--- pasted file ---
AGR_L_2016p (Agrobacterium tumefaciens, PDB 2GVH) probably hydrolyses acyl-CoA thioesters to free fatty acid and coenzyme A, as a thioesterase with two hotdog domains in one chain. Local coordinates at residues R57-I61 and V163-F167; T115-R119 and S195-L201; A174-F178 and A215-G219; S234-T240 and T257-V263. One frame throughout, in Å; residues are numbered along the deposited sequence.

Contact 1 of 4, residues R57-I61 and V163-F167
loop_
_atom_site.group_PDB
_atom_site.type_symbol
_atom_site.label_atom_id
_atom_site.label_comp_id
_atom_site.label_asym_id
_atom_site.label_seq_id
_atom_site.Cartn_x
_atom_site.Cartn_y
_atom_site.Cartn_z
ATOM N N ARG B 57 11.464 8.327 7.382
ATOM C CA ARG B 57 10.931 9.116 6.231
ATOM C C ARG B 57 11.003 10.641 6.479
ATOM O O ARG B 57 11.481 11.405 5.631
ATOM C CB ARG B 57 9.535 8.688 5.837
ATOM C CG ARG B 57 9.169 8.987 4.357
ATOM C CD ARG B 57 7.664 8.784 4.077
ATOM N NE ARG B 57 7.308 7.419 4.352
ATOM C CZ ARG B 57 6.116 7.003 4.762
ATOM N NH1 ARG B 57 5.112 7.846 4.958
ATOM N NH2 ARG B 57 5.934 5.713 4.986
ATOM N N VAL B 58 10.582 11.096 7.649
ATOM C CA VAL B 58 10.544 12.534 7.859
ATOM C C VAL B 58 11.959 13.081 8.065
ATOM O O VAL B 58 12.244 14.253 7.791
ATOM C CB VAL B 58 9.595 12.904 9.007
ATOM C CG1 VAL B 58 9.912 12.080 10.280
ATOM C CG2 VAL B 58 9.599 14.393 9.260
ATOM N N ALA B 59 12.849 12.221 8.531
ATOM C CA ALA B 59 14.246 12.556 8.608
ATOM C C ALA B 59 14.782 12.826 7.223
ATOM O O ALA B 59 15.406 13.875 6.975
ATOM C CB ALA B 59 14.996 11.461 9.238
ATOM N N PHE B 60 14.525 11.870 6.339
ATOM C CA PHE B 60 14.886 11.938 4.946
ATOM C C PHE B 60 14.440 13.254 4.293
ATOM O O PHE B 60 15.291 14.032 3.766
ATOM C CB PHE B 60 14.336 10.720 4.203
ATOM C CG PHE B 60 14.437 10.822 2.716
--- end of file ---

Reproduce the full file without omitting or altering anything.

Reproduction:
AGR_L_2016p (Agrobacterium tumefaciens, PDB 2GVH) probably hydrolyses acyl-CoA thioesters to free fatty acid and coenzyme A, as a thioesterase with two hotdog domains in one chain. Local coordinates at residues R57-I61 and V163-F167; T115-R119 and S195-L201; A174-F178 and A215-G219; S234-T240 and T257-V263. One frame throughout, in Å; residues are numbered along the deposited sequence.

Contact 1 of 4, residues R57-I61 and V163-F167
loop_
_atom_site.group_PDB
_atom_site.type_symbol
_atom_site.label_atom_id
_atom_site.label_comp_id
_atom_site.label_asym_id
_atom_site.label_seq_id
_atom_site.Cartn_x
_atom_site.Cartn_y
_atom_site.Cartn_z
ATOM N N ARG B 57 11.464 8.327 7.382
ATOM C CA ARG B 57 10.931 9.116 6.231
ATOM C C ARG B 57 11.003 10.641 6.479
ATOM O O ARG B 57 11.481 11.405 5.631
ATOM C CB ARG B 57 9.535 8.688 5.837
ATOM C CG ARG B 57 9.169 8.987 4.357
ATOM C CD ARG B 57 7.664 8.784 4.077
ATOM N NE ARG B 57 7.308 7.419 4.352
ATOM C CZ ARG B 57 6.116 7.003 4.762
ATOM N NH1 ARG B 57 5.112 7.846 4.958
ATOM N NH2 ARG B 57 5.934 5.713 4.986
ATOM N N VAL B 58 10.582 11.096 7.649
ATOM C CA VAL B 58 10.544 12.534 7.859
ATOM C C VAL B 58 11.959 13.081 8.065
ATOM O O VAL B 58 12.244 14.253 7.791
ATOM C CB VAL B 58 9.595 12.904 9.007
ATOM C CG1 VAL B 58 9.912 12.080 10.280
ATOM C CG2 VAL B 58 9.599 14.393 9.260
ATOM N N ALA B 59 12.849 12.221 8.531
ATOM C CA ALA B 59 14.246 12.556 8.608
ATOM C C ALA B 59 14.782 12.826 7.223
ATOM O O ALA B 59 15.406 13.875 6.975
ATOM C CB ALA B 59 14.996 11.461 9.238
ATOM N N PHE B 60 14.525 11.870 6.339
ATOM C CA PHE B 60 14.886 11.938 4.946
ATOM C C PHE B 60 14.440 13.254 4.293
ATOM O O PHE B 60 15.291 14.032 3.766
ATOM C CB PHE B 60 14.336 10.720 4.203
ATOM C CG PHE B 60 14.437 10.822 2.716